Back when I lived in London, I did a few short courses at Morley College, an amazing adult education institution which offers a range of part-time courses in everything from flamenco dancing to anatomy. What started as a way to creatively fill my days off work, ended up resetting my trajectory and kick-started my jewellery adventure.
I've just spent my birthday in my childhood home for the first time in a decade, maybe more. Originally I had planned on being back in Italy by now, but we've pushed it back a few weeks because of work that needs doing in Ireland before we return. The work we are doing here will secure the second leg of our Italy trip, but is inevitably punctuated with some down time. When I'm not filing and polishing silver at my improvised jeweller's bench, I have mostly been colouring in, playing dress up and dancing around my old bedroom to long forgotten CDs with my favourite pair of five year olds.
One of the really nice things about being home in Ireland for Christmas is hearing stories from years ago. I thought I had heard all of them a million times over, but today my mother told me a new story of something heroic my Nana Murphy once did, which will leave a lasting impression on me.
Anyone who has played with the wax dripping from a candle burning atop a wine bottle will know how incredibly satisfying it can be. I've completely lost track of conversations in pubs and cafés where candle wax is available for the peeling, melting and construction of miniature skyscrapers. The distraction has proved so difficult to resist that, on one occasion, the person I was with snatched the wax encrusted bottle away and plonked it on a neighbouring table.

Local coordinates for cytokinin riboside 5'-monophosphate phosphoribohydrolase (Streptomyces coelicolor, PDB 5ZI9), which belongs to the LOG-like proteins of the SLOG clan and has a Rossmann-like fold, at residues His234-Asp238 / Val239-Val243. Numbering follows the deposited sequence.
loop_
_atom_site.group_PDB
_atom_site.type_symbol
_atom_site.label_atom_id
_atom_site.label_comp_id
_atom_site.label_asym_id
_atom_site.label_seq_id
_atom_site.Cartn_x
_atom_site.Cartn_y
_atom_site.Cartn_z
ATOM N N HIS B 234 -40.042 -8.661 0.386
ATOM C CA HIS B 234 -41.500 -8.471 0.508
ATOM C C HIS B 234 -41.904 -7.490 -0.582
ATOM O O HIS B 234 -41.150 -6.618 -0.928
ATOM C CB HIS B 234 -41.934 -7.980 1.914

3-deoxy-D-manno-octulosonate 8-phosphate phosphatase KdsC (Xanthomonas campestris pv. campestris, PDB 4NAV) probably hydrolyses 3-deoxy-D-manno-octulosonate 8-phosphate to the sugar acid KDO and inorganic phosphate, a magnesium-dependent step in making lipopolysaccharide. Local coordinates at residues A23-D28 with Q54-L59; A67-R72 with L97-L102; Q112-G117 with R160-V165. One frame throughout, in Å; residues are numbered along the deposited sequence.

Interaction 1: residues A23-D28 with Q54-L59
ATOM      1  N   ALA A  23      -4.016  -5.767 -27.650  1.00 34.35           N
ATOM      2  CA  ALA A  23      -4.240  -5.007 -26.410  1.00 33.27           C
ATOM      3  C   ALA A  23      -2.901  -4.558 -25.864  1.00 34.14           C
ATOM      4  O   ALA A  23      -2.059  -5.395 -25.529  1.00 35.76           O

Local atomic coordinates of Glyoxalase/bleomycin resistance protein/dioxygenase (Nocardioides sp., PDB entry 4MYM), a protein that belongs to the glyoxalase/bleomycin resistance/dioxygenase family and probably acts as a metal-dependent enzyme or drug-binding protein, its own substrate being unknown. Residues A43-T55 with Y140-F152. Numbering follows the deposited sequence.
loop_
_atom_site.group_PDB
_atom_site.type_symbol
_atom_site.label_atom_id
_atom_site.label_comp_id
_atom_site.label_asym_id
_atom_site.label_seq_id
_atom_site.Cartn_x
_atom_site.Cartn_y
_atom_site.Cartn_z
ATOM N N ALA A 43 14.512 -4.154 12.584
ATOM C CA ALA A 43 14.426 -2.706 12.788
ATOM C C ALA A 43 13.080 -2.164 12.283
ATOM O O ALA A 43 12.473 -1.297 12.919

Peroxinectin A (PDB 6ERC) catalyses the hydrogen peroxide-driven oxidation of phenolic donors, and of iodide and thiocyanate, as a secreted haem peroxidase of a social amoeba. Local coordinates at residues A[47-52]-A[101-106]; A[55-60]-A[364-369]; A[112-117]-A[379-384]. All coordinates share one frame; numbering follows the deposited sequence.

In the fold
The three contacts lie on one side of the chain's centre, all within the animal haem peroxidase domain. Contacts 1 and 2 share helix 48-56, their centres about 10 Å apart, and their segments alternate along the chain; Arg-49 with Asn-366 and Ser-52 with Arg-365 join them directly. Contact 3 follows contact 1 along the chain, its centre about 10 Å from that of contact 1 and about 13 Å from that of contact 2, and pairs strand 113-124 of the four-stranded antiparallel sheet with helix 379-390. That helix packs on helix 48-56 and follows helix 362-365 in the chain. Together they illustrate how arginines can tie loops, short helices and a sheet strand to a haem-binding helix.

I've been wondering how to write a blog post after the Paris attacks. For the past week the internet has been awash with sympathy and outrage and, in almost equal measure, assertions that the sympathy is selective and the outrage misplaced. I can understand the outpouring of grief and simultaneously understand the frustration of those who wonder why the same grief isn't shown when the victims are from unfamiliar places.
My square ring with the roundish stone has been a challenge to say the least, and the saga continued this week. Last Monday, in preparation for setting the stone Ignacio instructed me to give it a good shine on the polishing machine. Anyone who has used one of these will know that you have to be careful. Getting tangled up in the lathe is to be avoided at all costs.
Ollie is away for ten days, working in Belgrade and Prague, and I have been a bit lazy about writing the blog as a result. Whilst procrastinating in his absence, I read a disturbing article on the prevalence of pesticide-resistant bed bugs in Prague and have decided that Ollie will have to be hosed down outside upon his return and his clothes and luggage incinerated. I may also insist on him having a full body wax just to be safe.